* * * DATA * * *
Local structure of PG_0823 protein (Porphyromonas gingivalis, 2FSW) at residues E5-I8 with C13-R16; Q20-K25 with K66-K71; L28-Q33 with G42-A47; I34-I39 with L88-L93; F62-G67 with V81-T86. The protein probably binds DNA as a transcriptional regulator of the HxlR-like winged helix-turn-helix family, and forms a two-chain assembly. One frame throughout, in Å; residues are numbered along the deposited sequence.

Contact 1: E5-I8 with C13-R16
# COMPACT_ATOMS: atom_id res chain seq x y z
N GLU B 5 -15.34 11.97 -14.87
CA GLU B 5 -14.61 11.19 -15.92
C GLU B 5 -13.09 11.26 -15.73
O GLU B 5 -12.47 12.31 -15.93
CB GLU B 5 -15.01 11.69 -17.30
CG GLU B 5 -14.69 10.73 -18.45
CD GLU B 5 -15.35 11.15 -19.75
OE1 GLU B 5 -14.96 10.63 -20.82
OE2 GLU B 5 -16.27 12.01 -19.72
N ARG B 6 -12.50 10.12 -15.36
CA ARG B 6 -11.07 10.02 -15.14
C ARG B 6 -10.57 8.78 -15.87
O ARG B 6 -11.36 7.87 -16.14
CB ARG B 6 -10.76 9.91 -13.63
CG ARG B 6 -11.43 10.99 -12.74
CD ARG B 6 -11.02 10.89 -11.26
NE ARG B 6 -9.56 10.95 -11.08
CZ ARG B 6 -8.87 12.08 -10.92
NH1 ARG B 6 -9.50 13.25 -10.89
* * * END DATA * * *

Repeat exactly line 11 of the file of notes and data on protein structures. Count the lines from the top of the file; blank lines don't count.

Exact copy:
OE1 GLU B 5 -14.96 10.63 -20.82